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Is someone else sabotaging your quest to be healthy and happy?

I hate to break this to you, but you may find that someone you know is sabotaging your health and well-being journey!

It won’t necessarily be a deliberate thing, but I am really sorry to tell you that it is incredibly common to find that someone you know, probably someone you know very well, may be making it difficult for you to stick to your goals.

Let’s see if any of these comments ring a bell with you:

  • “Go on, one slice of cake won’t hurt you!”
  • “Shall we go out and grab a coffee and maybe a muffin, we deserve to treat ourselves.”
  • “I have baked you your favourite biscuits – you have to have one.”
  • “I will bring some chocolate home – I think we need it after today!”

Has anyone said something like this to you before? Something that makes you feel like you are being taken away from your goal rather than helping you head towards it?

It is a terrible truth (particularly with women) that sometimes we sabotage other people’s success or weight-loss goals. If you are honest with yourself, you may have done it to someone else before too.

Why does this happen? It is not because you or your friend/partner is a horrible person, it is just that it is very hard for them to see you losing weight successfully when they aren’t at a point where they can do it themselves.

So, subconsciously and without any malicious intent, they will try to sabotage your success, expose your weaknesses and encourage you to go off track to make themselves feel better about the fact that they aren’t ready to change.

There are also the cases when someone might say to you, “I really feel like a glass of wine, but I can’t have one if you aren’t drinking.” Sound familiar? A lot of people feel uncomfortable eating or drinking something considered to be naughty or a treat on their own, it makes them feel guilty. If you go along with it, you are relieving them of their guilt.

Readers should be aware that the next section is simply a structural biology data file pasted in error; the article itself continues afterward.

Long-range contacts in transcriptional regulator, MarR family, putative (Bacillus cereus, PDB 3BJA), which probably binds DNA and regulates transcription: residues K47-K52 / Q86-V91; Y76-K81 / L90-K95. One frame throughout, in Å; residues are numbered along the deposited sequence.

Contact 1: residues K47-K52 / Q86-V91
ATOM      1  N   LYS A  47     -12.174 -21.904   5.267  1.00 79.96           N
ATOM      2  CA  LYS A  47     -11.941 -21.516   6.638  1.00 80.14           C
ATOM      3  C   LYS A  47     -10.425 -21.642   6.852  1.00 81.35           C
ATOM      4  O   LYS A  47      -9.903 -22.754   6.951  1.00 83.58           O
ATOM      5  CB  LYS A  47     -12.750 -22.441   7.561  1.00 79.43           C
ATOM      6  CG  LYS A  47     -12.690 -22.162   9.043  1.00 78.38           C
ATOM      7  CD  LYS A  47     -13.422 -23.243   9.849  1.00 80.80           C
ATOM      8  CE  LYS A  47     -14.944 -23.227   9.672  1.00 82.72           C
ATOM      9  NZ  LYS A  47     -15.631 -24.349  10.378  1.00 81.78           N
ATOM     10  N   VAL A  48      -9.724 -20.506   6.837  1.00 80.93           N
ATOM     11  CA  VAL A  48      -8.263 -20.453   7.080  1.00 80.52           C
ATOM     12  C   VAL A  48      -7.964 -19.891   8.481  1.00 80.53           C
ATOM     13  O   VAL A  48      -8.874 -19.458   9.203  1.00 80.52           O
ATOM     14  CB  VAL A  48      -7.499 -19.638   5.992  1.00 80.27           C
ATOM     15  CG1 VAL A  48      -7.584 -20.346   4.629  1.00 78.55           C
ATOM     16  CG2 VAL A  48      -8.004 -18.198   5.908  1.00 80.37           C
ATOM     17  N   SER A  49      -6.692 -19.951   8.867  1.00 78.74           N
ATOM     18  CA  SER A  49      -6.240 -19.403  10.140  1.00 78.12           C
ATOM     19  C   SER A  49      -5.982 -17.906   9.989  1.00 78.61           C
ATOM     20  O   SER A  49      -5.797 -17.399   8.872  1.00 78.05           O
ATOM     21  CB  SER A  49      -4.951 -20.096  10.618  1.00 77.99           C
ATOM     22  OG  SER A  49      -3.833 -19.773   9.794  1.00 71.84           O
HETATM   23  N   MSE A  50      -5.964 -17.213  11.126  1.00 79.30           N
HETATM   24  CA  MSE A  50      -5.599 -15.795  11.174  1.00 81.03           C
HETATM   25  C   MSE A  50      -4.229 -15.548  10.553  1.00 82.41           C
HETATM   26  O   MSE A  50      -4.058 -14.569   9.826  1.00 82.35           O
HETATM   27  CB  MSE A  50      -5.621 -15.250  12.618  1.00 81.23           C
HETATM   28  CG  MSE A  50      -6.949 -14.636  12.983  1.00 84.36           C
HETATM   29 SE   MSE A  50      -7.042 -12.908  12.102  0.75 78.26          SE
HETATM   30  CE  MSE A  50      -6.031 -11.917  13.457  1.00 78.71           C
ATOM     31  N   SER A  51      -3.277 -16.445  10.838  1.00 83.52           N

What can you do about it?

Now, before you file for divorce or dump your best friend, remember that a lot of this is subconscious and they aren’t doing it to hurt you. It is just that they haven’t dealt with their own issues and as harsh as it sounds, that is their problem, not yours.

What you can do is work on your own relationship with food and look at creating habits and behaviours which help you reach your goals. Your job in this world is not to relieve other people’s guilt by damaging yourself and my advice is not to eat food or have a drink because other people want you to. If you really think about it, this doesn’t help yourself or them.

Ideally there shouldn’t be guilt around food, even wine, chocolate and other treats. You should be able to include these in small amounts and really enjoy them. To do this you need to work on yourself and disregard the notion that food is somehow ‘good or bad’ – after all, it’s just food.

For more on creating a healthy relationship with yourself and food, grab yourself a copy of my best-selling book, Lose Weight for Life.

Love, Claire x

Claire Turnbull, BSc (Hons) Dietetics UK, NZ-registered nutritionist. Managing director of Mission Nutrition, and Healthy Food Guide nutritionist.

First published: Jul 2014



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